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How to avoid deportation while studying abroad

Recently, news broke that the UK government had shut down 32 fake universities and was investigating 30 more. Earlier, in June, a report said that Western Kentucky University (WKU), a genuine university in the US, forced 25 Indian first-year students of computer science to leave, because they did not meet admission requirements. Several months ago, Air India offloaded 19 students from a flight in Hyderabad, as they were headed to US universities that were under suspicion.

Unfortunately, such cases are becoming increasingly common. Regardless of whether the perpetrator of fraud is a fake university or an unscrupulous recruitment agent, the students involved pay a heavy price. Deportation is a permanent blot on your record, and could irreparably damage your chances of getting into another school, and of getting any visa in the future.

The best person to protect you from fraud is yourself.

If you’re planning to study abroad, be sure to avoid these five common mistakes that could lead to serious trouble:

1. Letting someone else steer your application process

That someone else could be a recruitment agent. He may recommend a university based on his understanding of your concerns, but may not know much about your chosen field of study. If you’re lucky, he will be competent and will recommend a school that matches your academic and career goals. But what if he’s not the brightest crayon in the box? And if he’s unscrupulous, he may simply recommend whatever school – real or fake – pays him to recruit you. So don’t be passive – consult others but make your own decisions.

2. Not understanding the basics

It’s a human tendency to avoid things that seem tedious or daunting, such as putting together a university application package, researching scholarships, or applying for a visa. But the better you understand how these processes work, the more you can make of the advice you get. It is easier and cheaper than ever to find reliable information – for example, through college search engines and education services offered through various countries’ diplomatic missions. Use such unbiased sources to learn about university accreditation, the admissions process, funding, visas, degree programs, and so on.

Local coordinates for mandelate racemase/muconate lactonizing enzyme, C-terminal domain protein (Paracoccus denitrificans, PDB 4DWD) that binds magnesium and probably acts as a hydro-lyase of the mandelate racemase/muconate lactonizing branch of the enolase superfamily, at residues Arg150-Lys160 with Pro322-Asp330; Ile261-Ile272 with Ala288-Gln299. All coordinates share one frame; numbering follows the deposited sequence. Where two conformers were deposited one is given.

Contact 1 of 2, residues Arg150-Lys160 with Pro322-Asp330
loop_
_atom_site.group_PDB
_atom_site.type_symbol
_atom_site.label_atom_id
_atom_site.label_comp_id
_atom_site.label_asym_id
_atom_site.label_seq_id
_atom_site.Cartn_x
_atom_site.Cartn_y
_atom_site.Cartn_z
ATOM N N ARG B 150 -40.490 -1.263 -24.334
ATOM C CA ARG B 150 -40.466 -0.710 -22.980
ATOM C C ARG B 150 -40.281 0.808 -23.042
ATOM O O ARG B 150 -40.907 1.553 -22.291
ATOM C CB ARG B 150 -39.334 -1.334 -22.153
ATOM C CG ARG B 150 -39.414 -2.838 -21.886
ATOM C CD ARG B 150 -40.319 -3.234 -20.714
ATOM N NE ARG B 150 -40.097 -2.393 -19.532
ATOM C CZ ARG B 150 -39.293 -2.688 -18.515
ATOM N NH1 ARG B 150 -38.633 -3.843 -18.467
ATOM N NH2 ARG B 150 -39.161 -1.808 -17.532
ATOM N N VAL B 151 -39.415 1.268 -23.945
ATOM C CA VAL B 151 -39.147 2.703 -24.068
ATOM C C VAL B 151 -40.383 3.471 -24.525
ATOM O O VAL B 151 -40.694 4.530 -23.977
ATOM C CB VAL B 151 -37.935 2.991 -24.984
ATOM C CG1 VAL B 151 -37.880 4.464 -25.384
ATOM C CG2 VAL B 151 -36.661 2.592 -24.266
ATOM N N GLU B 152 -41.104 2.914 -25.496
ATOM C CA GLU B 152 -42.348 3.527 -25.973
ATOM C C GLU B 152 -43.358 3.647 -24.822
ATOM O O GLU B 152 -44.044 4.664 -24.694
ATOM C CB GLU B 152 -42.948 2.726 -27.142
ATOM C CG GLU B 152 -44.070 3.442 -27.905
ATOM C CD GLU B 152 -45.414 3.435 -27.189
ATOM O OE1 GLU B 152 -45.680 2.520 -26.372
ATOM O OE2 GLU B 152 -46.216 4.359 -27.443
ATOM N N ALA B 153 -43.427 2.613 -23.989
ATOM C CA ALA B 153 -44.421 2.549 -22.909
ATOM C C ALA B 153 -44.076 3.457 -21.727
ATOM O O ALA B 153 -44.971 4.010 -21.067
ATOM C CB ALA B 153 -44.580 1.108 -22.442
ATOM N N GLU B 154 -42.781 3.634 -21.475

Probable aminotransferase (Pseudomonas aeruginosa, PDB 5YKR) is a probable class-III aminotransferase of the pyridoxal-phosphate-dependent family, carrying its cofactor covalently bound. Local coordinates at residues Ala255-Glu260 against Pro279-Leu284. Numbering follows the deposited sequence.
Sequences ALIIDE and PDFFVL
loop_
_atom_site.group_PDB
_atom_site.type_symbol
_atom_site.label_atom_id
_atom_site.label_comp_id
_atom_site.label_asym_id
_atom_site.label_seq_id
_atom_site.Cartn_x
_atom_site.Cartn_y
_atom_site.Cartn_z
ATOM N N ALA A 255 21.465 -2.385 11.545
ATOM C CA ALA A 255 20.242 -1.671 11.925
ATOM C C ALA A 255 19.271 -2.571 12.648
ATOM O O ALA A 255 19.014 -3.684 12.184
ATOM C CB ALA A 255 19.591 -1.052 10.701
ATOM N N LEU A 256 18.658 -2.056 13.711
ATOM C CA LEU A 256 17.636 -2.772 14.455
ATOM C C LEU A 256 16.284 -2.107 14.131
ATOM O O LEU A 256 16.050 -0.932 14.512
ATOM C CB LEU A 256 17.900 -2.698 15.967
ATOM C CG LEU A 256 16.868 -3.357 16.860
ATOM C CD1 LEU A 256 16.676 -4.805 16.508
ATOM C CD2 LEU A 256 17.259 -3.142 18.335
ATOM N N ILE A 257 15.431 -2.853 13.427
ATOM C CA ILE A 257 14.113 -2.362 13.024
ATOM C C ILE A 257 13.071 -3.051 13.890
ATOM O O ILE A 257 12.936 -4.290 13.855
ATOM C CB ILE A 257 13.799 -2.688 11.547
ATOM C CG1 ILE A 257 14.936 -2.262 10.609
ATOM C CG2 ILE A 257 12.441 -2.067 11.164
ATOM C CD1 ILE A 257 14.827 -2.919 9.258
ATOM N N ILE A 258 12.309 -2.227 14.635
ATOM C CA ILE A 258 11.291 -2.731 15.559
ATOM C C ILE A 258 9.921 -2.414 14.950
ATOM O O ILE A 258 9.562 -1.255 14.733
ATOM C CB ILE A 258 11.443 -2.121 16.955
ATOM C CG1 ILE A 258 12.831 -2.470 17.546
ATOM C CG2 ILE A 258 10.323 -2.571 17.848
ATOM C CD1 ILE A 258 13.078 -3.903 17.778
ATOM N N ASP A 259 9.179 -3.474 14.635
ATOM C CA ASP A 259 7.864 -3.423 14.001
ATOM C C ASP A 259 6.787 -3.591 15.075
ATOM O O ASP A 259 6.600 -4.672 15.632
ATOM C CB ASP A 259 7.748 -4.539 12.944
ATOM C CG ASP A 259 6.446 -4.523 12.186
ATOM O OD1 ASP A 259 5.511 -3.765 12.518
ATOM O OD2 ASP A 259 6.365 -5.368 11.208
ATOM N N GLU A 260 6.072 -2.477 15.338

3. Relying on a shady agent

Don’t fall into the trap of thinking the end justifies the means. An agent may walk you through the application and visa process. But if you haven’t understood the basics, you may not detect if the agent is driven by something other than your goals. If he promises things he is unauthorized to promise (admission, visa), or if he urges you to “tweak” your records to “improve” your chances, he is setting you up for deportation. Remember that college officials who review thousands of applications every year have plenty of experience in smelling a rat, and if you’re lucky you will only be denied admission. It’s possible that you may end up paying a heavier price.

4. Fudging your credentials (or letting an agent fudge them)

You may scrape through the admissions process by misrepresenting your qualifications or skills, but as they say, you can’t fool all the people all the time. In a higher education system that emphasises analytical skills and participation in classroom discussion (as opposed to cramming for exams), your peers and professors will notice if you are unprepared. If it’s a recurring issue, you can be sure the university will take it seriously, as WKU did in the case above.

5. Having a goal other than studying

If you want to go to another country to work, just look for work. Don’t enroll in a shady university just to get a student visa so that you can go there and start looking for jobs. Criminal investigators and immigration officials are on to ‘student visa mills’, some of which recruit large numbers of fee-paying students from India. If you end up applying to a visa mill, you’d be fortunate to just be denied a student visa, because the other outcome could be deportation.

Authored by Harjiv Singh, education entrepreneur

Date: Sept 8, 2016

Source: IndiaToday